Thus, trademark law is totally unlibertarian, just as patent and copyright are—and for the same reasons that all reputation rights (defamation law, libel and slander) are illegitimate, as Rothbard long ago definitively showed.6 It would have been nice of Olson had realized and mentioned this.7

  1. See Independent Institute on The “Benefits” of Intellectual Property Protection; Richard Epstein, Challenges of Intellectual Property. The only exception I’m aware of is this talk given by Dan D’Amico. []
  2.  See The Four Historical Phases of IP Abolitionism. Although it appears Palmer’s anti-IP views softened a bit years later, at least with respect to pharmaceutical patents. See Cato vs. Public Citizen on IP and the TPPPilon on Patents (archived comments). []
  3.  Trademark versus Copyright and Patent, or: Is All IP Evil?Trademark and Fraud, also this comment . []
  4.  The Velvet Elvis and Other Trademark AbsurditiesHow to Improve Patent, Copyright, and Trademark LawThe Patent, Copyright, Trademark, and Trade Secret Horror Files.  []
  5. See Balancing Intellectual Property Rights and Civil Liberties: A Libertarian Perspective [Transcript]“Oh yeah? How would like it if I copy and publish your book under my name?!”: On IP Hypocrisy and Calling the Smartasses’ BluffsCommon Misconceptions about Plagiarism and Patents: A Call for an Independent Inventor Defense. []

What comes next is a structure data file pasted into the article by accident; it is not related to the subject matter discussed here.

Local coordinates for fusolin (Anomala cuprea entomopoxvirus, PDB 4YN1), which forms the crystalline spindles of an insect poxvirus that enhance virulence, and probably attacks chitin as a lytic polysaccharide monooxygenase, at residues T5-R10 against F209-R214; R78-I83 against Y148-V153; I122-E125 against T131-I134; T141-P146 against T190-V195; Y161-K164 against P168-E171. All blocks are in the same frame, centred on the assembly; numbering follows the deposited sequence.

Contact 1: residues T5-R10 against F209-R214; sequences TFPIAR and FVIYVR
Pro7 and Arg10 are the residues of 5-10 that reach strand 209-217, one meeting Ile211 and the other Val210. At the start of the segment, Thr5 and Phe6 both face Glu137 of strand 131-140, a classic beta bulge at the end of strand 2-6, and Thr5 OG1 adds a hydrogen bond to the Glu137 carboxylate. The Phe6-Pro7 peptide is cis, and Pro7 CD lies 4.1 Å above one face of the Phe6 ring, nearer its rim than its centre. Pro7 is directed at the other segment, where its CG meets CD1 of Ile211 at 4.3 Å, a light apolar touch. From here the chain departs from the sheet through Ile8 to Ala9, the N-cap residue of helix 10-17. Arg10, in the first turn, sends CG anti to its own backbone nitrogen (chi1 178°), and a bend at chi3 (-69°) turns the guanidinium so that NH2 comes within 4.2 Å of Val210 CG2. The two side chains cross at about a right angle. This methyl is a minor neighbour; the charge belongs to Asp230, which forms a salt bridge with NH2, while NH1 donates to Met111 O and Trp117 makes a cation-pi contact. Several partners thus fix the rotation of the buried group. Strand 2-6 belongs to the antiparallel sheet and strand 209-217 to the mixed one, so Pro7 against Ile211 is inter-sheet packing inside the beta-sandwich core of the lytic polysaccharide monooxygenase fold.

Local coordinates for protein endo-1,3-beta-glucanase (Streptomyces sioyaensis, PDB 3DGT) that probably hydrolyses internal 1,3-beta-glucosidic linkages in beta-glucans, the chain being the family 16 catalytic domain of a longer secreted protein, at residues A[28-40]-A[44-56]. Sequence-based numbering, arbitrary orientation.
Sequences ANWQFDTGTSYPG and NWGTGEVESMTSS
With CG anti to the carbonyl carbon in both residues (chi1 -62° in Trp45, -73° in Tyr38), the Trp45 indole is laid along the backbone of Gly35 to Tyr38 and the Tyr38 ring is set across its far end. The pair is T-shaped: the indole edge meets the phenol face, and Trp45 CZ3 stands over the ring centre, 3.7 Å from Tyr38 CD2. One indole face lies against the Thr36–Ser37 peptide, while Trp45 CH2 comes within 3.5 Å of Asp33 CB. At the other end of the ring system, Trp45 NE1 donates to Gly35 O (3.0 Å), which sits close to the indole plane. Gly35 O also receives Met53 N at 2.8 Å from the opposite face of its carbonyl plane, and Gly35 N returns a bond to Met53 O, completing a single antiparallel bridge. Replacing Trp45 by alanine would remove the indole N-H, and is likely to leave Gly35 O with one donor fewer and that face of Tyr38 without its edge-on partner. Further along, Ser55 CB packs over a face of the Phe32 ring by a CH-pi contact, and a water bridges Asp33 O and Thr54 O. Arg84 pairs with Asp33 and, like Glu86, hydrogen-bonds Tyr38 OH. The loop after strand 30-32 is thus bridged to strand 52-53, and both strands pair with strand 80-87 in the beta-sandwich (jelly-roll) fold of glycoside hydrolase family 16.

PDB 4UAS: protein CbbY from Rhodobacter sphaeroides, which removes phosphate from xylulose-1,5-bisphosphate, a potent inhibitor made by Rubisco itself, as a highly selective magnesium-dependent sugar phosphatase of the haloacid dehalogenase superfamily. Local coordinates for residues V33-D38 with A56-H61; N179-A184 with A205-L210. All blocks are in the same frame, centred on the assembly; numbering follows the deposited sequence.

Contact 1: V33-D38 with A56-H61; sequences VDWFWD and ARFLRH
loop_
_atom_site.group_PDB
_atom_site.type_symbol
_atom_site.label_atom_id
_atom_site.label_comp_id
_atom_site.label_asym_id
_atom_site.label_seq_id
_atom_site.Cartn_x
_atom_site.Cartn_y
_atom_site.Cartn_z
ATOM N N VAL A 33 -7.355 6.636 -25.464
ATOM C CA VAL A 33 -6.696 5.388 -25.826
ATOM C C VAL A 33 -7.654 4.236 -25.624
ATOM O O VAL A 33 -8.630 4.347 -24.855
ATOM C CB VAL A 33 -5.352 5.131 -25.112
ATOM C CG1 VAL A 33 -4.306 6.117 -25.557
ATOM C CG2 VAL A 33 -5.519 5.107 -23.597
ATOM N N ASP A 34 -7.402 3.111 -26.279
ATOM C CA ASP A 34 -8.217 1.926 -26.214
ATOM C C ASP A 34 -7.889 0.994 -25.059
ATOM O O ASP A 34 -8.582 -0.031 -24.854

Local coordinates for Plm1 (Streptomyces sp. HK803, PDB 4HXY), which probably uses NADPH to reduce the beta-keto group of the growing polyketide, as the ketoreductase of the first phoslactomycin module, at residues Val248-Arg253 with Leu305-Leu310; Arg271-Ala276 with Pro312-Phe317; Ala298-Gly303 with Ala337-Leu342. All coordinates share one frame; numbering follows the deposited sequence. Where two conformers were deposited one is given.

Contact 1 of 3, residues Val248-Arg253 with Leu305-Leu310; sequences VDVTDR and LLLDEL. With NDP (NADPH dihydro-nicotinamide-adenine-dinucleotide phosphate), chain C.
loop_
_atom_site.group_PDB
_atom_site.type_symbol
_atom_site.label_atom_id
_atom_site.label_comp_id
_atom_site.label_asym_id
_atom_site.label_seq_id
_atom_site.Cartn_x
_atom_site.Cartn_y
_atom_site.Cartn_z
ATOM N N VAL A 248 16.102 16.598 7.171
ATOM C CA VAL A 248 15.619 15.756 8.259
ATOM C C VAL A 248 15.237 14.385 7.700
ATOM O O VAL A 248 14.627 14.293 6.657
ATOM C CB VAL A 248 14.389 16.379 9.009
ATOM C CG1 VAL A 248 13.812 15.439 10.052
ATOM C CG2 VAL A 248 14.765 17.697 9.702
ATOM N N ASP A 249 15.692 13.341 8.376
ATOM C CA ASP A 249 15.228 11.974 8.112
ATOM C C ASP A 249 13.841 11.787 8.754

6. See Rothbard, Knowledge, True and False, in The Ethics of Liberty. []
  7. Trademark versus Copyright and Patent, or: Is All IP Evil?Trademark and Fraud, also this comment.   []
Share
{ 2 comments }

Patrick Smith: Un-Intellectual Property

In this short and well-done video, libertarian and photographer Patrick Smith provides an argument against IP, explaining how he finally “saw the light” and realized that patent and copyright law are unjust and incompatible with property rights. Whereas he would previously become angry when people “took” his photographs and “used” them—especially, gasp, for profit!—he realized his arguments justifying his reaction were  just emotional and finally came to see that there can be no just “intellectual property” rights; there can be no ownership of information.1